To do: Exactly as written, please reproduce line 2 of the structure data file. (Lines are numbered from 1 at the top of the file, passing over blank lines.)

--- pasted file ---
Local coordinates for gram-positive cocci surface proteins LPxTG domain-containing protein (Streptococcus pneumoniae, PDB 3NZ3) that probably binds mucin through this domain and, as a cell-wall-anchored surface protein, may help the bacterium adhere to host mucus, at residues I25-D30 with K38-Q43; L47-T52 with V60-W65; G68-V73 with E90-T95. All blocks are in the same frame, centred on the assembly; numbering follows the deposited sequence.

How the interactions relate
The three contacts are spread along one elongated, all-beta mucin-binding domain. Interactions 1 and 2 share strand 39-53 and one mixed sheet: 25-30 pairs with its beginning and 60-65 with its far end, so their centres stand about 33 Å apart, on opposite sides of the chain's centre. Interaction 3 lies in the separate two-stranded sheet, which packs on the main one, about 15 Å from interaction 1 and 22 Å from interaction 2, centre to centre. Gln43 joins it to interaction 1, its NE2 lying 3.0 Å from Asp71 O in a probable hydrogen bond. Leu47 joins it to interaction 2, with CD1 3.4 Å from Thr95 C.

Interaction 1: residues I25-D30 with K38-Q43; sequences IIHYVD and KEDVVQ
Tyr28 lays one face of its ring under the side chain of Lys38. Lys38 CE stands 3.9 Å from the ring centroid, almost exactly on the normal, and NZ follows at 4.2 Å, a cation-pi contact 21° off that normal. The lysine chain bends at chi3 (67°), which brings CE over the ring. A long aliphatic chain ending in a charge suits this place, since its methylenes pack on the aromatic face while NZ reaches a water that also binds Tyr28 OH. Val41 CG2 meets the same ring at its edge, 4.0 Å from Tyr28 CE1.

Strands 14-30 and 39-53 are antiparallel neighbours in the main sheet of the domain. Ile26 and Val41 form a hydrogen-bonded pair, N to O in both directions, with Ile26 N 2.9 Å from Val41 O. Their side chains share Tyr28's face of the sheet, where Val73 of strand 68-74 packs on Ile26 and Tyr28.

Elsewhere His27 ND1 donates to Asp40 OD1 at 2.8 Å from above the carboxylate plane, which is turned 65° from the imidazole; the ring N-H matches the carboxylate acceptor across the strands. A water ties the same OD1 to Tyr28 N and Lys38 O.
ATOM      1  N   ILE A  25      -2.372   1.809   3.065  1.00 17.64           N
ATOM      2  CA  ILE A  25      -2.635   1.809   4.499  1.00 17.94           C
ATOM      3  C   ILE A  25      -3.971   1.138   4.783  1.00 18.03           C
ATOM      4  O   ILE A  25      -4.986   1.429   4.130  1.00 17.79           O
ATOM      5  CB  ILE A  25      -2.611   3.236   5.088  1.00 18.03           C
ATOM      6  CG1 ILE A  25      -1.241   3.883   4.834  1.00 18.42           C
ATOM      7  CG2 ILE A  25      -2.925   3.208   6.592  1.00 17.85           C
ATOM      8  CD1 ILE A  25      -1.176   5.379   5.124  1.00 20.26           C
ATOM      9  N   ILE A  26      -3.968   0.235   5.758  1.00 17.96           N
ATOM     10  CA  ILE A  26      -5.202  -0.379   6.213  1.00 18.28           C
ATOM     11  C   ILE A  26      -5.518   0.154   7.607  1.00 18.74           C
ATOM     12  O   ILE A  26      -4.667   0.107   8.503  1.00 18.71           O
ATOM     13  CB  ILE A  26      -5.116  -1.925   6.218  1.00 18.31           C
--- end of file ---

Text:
How the interactions relate